4. What’s the most rewarding part of what you do?
First and foremost, it’s preventing injuries, and then preventing property damage. Working in risk control gives you the satisfaction of knowing that you're contributing to something bigger. When a building doesn’t burn down and its occupants remain safe, we know we have played a critical role. You feel it when you're visiting a client and you're successful in getting them to comply with safety recommendations or best practices.
5. What do you envision the next 12 months will bring?
If you had asked me that question six months ago, I would have said that the pandemic would be over and we'd be back to a pre-Covid-19 way of life. However, as much as I hate to say this, this is going to be a slow recovery process. I think that there's tremendous pent-up demand for travel and face-to-face contact. I believe the world and its industries are going to slowly and unevenly reopen in an effort to reduce another surge and/or variant. So, we may have to deal with the effects of Covid-19 for the next 12 months, but I’m hopeful that by next Spring things will have normalized – whatever that means moving forward.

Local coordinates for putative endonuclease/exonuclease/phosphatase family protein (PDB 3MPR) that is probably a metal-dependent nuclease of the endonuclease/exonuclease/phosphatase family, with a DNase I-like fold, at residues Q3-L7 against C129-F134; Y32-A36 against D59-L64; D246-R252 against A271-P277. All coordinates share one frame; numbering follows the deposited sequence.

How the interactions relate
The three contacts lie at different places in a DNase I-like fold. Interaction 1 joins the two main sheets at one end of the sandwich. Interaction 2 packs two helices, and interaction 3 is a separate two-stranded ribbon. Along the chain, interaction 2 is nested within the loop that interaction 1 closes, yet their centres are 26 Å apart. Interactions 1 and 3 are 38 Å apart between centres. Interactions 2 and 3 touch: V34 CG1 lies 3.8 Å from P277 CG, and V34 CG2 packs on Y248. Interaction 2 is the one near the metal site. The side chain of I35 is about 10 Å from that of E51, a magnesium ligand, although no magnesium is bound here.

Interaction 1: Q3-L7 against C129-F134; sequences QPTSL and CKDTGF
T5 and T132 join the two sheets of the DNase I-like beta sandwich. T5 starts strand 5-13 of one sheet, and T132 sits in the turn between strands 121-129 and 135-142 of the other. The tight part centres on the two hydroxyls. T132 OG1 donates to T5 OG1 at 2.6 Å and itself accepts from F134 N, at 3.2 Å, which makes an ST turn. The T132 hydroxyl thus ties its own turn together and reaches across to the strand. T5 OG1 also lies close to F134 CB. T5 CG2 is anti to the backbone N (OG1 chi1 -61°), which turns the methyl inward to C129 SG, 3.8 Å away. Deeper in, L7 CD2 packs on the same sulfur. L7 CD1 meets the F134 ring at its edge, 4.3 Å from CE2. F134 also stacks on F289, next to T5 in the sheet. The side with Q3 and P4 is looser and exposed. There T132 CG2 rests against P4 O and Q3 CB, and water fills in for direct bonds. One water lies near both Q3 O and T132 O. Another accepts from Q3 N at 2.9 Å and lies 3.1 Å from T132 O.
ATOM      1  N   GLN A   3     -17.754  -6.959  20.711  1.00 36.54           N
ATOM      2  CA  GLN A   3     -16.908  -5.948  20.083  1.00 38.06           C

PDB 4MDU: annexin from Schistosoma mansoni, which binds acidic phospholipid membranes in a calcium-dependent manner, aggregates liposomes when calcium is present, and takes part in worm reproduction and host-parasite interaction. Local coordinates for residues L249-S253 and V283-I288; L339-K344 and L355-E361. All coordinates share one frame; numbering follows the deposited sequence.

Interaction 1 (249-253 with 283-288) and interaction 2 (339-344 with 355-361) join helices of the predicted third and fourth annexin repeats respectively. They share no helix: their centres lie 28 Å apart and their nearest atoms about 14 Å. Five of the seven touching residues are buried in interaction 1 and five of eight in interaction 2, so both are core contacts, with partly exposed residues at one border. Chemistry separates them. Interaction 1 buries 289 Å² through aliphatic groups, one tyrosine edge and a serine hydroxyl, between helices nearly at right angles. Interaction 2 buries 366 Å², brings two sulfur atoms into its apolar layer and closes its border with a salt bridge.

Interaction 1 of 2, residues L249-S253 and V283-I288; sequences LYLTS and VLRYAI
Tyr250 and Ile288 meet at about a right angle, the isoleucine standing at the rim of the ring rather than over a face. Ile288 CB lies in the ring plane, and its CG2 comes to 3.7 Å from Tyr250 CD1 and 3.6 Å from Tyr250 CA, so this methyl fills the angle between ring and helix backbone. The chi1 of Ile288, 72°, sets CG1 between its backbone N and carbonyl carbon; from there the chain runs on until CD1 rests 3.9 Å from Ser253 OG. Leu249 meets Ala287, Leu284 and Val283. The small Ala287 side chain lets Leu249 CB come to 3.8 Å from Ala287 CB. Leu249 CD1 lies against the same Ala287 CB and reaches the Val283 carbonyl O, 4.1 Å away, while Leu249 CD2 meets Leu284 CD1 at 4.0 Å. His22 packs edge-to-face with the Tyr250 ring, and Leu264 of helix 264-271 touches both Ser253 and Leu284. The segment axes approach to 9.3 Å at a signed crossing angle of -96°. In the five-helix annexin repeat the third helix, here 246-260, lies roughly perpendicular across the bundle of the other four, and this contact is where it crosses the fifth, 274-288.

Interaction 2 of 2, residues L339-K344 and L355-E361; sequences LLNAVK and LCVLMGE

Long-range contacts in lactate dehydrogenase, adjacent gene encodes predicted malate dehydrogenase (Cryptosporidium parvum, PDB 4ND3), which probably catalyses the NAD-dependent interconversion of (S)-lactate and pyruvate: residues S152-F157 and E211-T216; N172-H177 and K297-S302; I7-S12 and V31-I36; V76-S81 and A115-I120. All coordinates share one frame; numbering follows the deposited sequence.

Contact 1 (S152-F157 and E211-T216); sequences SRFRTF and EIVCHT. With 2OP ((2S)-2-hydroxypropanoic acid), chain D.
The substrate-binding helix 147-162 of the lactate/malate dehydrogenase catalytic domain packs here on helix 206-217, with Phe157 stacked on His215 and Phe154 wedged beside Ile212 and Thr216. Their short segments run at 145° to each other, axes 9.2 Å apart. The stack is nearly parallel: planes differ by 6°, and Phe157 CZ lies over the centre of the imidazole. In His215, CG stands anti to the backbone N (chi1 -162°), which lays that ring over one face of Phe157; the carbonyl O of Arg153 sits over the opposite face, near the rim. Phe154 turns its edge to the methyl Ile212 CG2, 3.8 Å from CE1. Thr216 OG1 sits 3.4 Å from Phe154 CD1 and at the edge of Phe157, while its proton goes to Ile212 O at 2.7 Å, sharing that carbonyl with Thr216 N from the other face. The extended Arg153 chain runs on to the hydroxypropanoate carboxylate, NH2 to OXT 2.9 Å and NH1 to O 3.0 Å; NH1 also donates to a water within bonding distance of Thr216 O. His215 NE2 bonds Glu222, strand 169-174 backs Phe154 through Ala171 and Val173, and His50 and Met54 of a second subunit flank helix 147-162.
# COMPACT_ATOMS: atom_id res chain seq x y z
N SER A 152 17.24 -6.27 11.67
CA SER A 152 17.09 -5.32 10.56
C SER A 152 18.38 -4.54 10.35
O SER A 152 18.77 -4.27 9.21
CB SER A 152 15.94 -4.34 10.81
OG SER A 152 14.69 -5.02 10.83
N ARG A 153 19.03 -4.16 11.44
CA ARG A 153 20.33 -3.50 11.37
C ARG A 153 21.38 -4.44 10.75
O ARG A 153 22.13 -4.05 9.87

6. What’s your favorite building?
Since the first time I went there with my children, my favorite building has been Cinderella’s Castle at Disney World. When you go through those gates and you see that place, you think you're in heaven.
I’m also amazed by the Steinway Tower, a pencil tower on 57th Street in New York. As a structural engineer by education, I find it staggering that they can build something so thin and so tall. Yes, I know, two very different ends of the architectural spectrum!
7. Please dispel a myth or misconception about your work.
I think a lot of people think of us as risk managers, but we’re more than that. We are risk control specialists and our job is to analyze risk. Our process starts with looking for risk(s) and then analyzing each risk’s likelihood of causing a loss. Next, we develop recommendations on how to either mitigate the potential loss or eliminate it, and then we work with our clients to implement safety programs. We also maintain a library of intellectual capital, including safety checklists, specific to the industries that we support. These resources are shared with our clients to help them implement successful safety programs that make sense for their businesses.
8. What are the tools, apps, or gadgets that you just can’t live without?
Now that we're not traveling, I can't live without my laptop and my cell phone. That's how I conduct all my business these days. With the amount of Zoom and Webex calls I have every day, I could not be productive without either — I don't know how I'd even communicate!